Wednesday, April 1, 2015

First Day Of GST

…and the world hasn’t ended. Car prices have even come down, as predicted (so will furniture, and quite a few imported manufactured goods). There will no doubt be teething troubles along the way, but Malaysia’s most significant tax reform in a generation is now established.

But confusion abounds. Take this article from yesterday:

Students claim GST in university fees and services despite exemption

KUALA LUMPUR, March 31 — University students have complained that they will be charged the goods and services tax (GST) on their fees despite Putrajaya insisting that education is exempted from the tax.

Malay daily Sinar Harian reported students as saying that their costs will rise significantly as they have received notices of increase in school fees, room and board fees and miscellaneous charges, all due to GST.

“The government promised a few items and services are exempted from GST. Among them the health sector, public transportation sector and education,

“Yet, we doubt the effect of GST exemption on such services as service providers still charge GST on administration costs. Even though the user of the service is exempt from GST, the price of the service is still increased and university students are the victims,” Sinar Harian quoted president of the National Association of Muslim Students in Malaysia (PKPIM) Mohammad Fazril Mohd Saleh as saying.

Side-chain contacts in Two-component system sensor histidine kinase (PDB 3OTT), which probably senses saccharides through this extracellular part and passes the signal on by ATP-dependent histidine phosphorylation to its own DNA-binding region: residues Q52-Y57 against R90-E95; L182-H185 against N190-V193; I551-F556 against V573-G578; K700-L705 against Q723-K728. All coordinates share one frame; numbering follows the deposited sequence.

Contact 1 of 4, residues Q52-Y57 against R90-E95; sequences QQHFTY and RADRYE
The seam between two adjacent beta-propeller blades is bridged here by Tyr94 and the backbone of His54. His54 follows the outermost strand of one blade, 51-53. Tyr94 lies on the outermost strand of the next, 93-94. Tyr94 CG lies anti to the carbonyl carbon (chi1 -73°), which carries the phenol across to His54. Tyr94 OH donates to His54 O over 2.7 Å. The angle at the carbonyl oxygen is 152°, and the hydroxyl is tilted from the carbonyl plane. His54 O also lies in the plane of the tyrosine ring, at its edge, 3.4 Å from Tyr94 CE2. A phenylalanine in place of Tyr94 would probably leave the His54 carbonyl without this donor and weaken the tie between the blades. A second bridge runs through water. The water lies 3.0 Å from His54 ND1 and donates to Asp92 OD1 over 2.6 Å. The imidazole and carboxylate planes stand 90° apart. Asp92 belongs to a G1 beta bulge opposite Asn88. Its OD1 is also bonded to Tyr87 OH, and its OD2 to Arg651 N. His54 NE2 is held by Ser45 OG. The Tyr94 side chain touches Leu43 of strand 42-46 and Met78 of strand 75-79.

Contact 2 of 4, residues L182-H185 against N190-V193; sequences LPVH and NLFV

OK, let’s go through this s-l-o-w-l-y. There are four different categories of goods and services under GST:

  1. Out of scope – where its difficult to determine value-added (e.g. investment or interest on loans). The government is also out-of-scope, for obvious reasons (though there are exceptions, where government services compete with private sector activities e.g. air time sales by RTM);
  2. Standard rate – where 6% is levied across the entire value chain, and where producers and retailers can claim back input credit on any GST they paid for inputs. The final tax is borne by consumers;
  3. Zero-rated – exactly the same as the standard rate, except the final 6% on final sale to consumers is waived. These are goods with GST embedded but because of the input credit claims, the government gets nothing, and consumers are not charged either;
  4. GST exempt – under this category, consumers are not charged GST, BUT producers and retailers CANNOT claim input tax credits.

There’s also a category of mixed supply, where a company has to manage one or more categories of goods and services. Banks for instance are mostly out of scope or exempt, but fee based charges are subject to the standard rate.

Education, public transport and healthcare are mostly exempt, and this is where most of the confusion lies. The word exempt here means that no GST is charged to the final consumer, but the cost of goods and services provided still have an element of GST embedded, as service providers CANNOT claim back the GST cost on their inputs. This is actually the most penal tax category, as it is almost guaranteed to raise final costs.